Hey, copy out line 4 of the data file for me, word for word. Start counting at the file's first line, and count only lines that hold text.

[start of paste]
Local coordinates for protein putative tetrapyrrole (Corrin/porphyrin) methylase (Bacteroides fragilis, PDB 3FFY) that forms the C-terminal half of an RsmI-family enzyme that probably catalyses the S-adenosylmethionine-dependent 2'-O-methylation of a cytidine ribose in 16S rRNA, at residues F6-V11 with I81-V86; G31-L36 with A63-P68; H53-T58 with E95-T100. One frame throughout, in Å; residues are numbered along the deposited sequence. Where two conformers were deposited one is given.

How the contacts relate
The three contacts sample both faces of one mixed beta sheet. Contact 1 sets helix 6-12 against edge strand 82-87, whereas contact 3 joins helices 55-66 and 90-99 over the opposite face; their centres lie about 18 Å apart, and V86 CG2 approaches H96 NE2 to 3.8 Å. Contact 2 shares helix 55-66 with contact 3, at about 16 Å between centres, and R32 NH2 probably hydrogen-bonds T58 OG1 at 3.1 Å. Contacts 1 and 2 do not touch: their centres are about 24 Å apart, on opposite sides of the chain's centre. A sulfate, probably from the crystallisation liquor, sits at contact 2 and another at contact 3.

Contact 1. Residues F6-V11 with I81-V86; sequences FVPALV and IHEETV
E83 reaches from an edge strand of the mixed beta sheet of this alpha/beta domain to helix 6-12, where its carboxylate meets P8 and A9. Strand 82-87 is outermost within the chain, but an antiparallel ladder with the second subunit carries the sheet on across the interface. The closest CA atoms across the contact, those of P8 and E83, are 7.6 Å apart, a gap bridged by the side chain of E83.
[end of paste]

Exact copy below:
Contact 1. Residues F6-V11 with I81-V86; sequences FVPALV and IHEETV